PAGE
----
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Bilateral Knee Septic Arthritis with Streptococcus G: A Rare Case Presentation |
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Bilateral Knee Septic Arthritis with Streptococcus G: A Rare Case Presentation
Neilesh C Talwalkar, David Pemberton,  04 January 2020
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Abstract

A rare case of bilateral septic arthritis of knees with streptococcus G with rapid joint destruction is reported. Case description: A 57-year-old female was admitted with high grade fever 39º centigrade and a ten day history of increasing pain, redness, restriction of movements and swelling of both her knees. She had no medical co-morbidity apart from chronic oesophagitis. Emergency bilateral arthroscopic washouts were performed which yielded turbid fluid. Gram staining of the aspirate demonstrated gram positive cocci and cultures grew Streptococcus G. Recurrence of joint effusions and rise of inflammatory markers necessitated repeat of Arthroscopic washouts. She was treated initially with high dose intravenous followed by oral antibiotics for six weeks. She was discharged two weeks post surgery on oral antibiotics. Routine follow up over six months demonstrated accelerated articular destruction in the right knee. She underwent a total knee replacement 15 months post initial surgery and is currently walking normally without support. Conclusion: Articular affection with Streptococcus G is rare. Demonstration of the organism in the joint is the key to the diagnosis and successful treatment. Accelerated articular destruction is an undesirable sequlae of pyogenic articular infection.

Introduction

The annual incidence of pyogenic arthritis was estimated at 4-10/1,00,000 in two retrospective studies in the United Kingdom.1 Despite improvements in antibiotic therapy, pyogenic arthritis remains frequently fatal in debilitated patients and commonly results in permanent functional loss.2,3 Damage to bone and articular cartilage occurs as a result of both virulence of the organism and the defence responses mounted by the host.4 Staphylococcus aureus contributes over two thirds of identified organisms; a range of streptococci and gram negative bacilli are next in frequency.

Group G Streptococci (GGS) commonly cause infections in animals and are normally recovered from the vagina, oro-pharynx, skin and occasionally from the gastrointestinal tract in humans.5 Septic arthritis caused by streptococcus G has a prolonged course.6 Group G streptococcal arthritis may be associated with gastrointestinal abnormalities that allow a portal of entry for an otherwise innocuous organism, and that this represents a rare enteropathic arthropathy.7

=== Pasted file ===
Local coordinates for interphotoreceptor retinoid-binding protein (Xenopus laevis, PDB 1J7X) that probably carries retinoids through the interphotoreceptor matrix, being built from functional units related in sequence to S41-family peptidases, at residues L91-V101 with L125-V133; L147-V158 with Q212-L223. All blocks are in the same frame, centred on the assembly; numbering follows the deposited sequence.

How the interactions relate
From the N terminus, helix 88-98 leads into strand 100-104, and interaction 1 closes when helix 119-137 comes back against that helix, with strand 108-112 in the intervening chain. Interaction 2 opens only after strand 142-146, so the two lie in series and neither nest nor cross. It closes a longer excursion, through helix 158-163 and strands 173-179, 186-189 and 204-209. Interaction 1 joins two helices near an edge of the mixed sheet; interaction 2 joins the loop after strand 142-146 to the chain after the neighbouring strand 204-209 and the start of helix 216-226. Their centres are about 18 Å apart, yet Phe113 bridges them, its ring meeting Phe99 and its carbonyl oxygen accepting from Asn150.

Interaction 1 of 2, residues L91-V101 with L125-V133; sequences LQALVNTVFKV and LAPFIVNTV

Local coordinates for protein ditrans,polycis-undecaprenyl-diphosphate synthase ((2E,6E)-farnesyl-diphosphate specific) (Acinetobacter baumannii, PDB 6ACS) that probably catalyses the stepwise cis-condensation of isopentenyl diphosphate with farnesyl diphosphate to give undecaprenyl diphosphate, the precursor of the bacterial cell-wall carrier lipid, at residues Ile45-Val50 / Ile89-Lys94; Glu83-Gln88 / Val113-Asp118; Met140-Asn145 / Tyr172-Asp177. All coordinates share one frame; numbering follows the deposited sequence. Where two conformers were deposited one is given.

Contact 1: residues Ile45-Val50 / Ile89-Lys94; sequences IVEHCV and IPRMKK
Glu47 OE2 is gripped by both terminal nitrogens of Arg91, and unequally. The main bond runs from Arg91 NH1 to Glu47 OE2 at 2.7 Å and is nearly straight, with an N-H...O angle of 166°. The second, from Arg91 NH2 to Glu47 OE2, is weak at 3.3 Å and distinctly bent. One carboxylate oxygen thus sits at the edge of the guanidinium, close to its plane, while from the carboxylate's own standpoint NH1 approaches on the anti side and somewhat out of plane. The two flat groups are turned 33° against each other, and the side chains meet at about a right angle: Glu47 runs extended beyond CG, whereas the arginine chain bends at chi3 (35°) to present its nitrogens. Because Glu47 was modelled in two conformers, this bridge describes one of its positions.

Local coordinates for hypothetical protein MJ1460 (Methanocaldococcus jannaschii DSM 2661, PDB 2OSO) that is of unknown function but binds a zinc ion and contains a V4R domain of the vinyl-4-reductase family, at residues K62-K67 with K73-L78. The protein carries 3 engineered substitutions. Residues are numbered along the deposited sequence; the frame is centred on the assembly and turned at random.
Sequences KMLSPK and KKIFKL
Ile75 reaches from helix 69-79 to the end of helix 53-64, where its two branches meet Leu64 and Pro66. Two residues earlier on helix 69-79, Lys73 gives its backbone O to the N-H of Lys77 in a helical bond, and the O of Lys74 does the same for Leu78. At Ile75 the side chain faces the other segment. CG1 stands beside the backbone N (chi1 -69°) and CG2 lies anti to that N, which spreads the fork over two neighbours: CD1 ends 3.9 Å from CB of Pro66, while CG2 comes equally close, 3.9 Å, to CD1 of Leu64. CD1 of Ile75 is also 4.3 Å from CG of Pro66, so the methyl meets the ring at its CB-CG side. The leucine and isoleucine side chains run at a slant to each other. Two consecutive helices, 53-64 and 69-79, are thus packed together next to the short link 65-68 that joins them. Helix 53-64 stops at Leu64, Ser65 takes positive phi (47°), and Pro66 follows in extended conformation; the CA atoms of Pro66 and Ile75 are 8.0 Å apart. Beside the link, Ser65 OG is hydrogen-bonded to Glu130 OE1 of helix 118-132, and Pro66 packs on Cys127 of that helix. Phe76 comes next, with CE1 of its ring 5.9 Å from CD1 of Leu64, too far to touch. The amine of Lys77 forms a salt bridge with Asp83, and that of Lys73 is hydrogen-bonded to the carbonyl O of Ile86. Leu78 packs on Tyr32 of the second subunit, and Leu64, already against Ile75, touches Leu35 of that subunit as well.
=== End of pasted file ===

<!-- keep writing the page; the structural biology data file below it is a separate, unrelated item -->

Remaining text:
We are reporting a rare case of bilateral spontaneous onset septic arthritis of knees with streptococcus G which resulted in accelerated articular breakdown.

Case Report

A non-diabetic ambulatory 57-year-old female, who had no prior remarkable illness, was admitted under the care of the physicians in our hospital with a 10 day history of pain, redness and decreased movements of both knees. She had no additional medical co-morbidity apart from chronic anemia which was secondary to chronic oesophagitis and chronic depression which was well controlled. There was no history of preceding trauma or systemic infection. She was pyrexial on admission with a temperature of 101.5° F (38.6°C). An orthopaedic consult was requested by the admitting physicians. On examination she had bilateral knee effusions with extreme restriction of knee movements, local erythema and increased local temperature. Both her knees were aspirated aseptically and the aspirate was sent for urgent bacteriological analysis. Laboratory tests demonstrated a white cell count of 13,600/cmm the erythrocyte sedimentation rate was 50 mm and the CRP was 275mg/l. Gram staining of the aspirate from both knees demonstrated gram positive cocci, there were numerous polymorphs and no crystals were detected. Plain radiographs of both her knees demonstrated early osteoarthritis bilaterally with predominant medial compartment affection (Fig 1).

She underwent emergency bilateral arthroscopic washouts and was commenced on high dose intravenous Benzyl Penicillin and Flucloxacillin. Post operatively she was transferred to the intensive therapy unit on account of profound hypotension which was attributed to septicaemia. Cultures of the knee aspirates and blood cultures grew Lancefield Group G Streptococci. Her antibiotic therapy was altered and she was commenced on high dose intravenous Ceftriaxone. Following arthroscopic washouts her inflammatory markers showed marginal improvement her white cell count decreased to 11,000/cmm and CRP was 250. Within 48 hours of surgery her general condition deteriorated and she was pyrexial with a temperature of 102°F (39°C) she had bilateral large knee effusions. Laboratory investigations revealed a white cell count of 8300/cmm, erythrocyte sedimentation rate was 130 and CRP was 115 mg/l. She underwent repeat bilateral arthroscopic washouts the aspirate obtained at the second washouts was turbid and was admixed with particulate matter. Bacteriological analysis of the aspirates.

References

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  7. Trenkner SW, Braunstein EM, Lynn MD, Ike RW.Group G Streptococcal Arthritis and bowel disease; a rare enteropathic artropathy. Gastrointest Radiol 1987;12(3):265-7.
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